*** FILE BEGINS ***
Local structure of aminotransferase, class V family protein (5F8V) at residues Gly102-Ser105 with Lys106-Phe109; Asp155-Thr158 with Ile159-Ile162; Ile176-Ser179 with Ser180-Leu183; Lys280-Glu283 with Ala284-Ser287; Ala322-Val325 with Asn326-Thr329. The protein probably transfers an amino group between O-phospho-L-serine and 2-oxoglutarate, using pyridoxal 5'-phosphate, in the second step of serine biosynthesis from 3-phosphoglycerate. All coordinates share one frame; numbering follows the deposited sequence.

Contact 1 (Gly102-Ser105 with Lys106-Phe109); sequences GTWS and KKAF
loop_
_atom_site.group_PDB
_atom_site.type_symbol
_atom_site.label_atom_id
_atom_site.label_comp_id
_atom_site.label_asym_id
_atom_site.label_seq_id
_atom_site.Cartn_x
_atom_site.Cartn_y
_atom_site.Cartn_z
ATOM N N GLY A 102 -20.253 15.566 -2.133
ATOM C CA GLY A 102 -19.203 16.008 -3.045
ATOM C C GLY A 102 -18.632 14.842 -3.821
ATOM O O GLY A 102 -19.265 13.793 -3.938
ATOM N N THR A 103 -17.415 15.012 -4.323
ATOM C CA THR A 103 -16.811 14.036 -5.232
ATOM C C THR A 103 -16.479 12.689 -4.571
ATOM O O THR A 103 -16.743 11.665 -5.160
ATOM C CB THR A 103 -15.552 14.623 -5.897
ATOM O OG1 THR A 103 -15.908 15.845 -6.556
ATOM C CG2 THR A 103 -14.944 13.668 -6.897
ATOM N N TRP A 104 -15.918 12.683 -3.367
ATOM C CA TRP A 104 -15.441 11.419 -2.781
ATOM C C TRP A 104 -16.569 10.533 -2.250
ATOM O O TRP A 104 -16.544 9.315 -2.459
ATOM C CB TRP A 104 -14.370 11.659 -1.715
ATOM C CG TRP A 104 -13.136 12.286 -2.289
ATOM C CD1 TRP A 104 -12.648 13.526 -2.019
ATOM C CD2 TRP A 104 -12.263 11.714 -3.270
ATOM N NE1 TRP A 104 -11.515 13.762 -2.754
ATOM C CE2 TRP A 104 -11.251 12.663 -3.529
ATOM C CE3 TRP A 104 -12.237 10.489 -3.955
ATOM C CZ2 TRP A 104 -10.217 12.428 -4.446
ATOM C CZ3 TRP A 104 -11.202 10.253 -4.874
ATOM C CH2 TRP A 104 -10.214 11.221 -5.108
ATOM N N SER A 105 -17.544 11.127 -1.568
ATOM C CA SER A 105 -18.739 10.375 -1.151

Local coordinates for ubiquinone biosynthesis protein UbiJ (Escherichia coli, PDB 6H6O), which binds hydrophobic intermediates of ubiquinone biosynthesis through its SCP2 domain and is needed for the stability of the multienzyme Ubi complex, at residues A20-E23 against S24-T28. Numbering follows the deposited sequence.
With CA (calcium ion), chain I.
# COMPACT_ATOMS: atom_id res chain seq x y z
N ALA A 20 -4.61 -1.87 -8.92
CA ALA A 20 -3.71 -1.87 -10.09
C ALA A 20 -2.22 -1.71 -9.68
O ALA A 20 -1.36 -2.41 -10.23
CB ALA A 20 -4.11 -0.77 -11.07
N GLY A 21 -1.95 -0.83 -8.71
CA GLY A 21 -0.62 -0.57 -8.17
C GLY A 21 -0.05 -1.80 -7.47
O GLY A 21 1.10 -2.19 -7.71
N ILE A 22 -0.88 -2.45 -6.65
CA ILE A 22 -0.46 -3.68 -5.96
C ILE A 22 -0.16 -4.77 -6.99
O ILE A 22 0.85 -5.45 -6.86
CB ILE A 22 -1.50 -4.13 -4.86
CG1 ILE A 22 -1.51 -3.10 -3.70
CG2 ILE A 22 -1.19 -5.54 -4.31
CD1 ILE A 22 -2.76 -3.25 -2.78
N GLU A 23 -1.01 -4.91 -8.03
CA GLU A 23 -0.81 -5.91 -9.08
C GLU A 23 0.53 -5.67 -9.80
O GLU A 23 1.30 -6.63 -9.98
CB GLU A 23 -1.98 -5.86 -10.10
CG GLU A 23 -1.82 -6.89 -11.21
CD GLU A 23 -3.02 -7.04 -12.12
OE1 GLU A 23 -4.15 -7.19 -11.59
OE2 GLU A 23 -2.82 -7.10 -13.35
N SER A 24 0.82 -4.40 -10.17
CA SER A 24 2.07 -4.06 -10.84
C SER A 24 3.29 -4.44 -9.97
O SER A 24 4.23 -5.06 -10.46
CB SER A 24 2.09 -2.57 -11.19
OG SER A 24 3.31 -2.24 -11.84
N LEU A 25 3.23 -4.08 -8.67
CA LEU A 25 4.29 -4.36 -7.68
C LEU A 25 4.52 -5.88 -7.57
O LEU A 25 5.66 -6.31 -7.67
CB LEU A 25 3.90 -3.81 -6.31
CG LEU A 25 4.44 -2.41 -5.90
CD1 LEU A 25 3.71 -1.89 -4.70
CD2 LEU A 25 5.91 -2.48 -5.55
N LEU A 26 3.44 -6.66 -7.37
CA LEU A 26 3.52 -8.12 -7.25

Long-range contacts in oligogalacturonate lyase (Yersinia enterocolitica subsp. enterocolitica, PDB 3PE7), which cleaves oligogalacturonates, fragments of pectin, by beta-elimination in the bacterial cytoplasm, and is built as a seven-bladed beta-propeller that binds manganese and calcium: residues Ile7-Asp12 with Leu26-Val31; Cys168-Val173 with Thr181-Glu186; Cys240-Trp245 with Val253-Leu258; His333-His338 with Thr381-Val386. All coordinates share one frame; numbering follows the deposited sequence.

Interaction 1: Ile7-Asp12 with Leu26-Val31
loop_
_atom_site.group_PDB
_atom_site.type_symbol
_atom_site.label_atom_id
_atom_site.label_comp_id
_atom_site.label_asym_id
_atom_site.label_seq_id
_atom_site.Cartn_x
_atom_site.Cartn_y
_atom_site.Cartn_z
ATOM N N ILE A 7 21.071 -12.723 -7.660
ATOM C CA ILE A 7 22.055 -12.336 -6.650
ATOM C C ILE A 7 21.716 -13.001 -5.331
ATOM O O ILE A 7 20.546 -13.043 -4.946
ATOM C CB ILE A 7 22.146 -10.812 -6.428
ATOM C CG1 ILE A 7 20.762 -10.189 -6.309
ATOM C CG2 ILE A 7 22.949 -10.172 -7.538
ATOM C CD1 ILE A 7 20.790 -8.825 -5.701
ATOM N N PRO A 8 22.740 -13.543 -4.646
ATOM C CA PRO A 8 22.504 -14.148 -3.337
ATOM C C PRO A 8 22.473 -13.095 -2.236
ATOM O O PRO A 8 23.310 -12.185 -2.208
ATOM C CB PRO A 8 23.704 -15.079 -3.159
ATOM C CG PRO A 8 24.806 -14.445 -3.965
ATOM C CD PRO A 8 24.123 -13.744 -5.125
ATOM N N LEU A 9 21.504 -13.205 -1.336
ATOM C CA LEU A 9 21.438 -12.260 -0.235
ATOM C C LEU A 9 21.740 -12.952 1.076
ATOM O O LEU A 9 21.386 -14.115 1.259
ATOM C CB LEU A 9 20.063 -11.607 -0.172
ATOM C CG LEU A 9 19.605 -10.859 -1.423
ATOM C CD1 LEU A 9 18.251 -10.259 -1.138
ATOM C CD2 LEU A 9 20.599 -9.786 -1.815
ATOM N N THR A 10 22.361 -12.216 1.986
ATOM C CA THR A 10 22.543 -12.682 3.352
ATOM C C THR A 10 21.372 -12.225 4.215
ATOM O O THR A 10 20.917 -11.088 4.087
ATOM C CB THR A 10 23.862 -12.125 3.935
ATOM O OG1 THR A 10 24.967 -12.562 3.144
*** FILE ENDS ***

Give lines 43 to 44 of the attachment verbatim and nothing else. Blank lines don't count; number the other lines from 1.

N ALA A 20 -4.61 -1.87 -8.92
CA ALA A 20 -3.71 -1.87 -10.09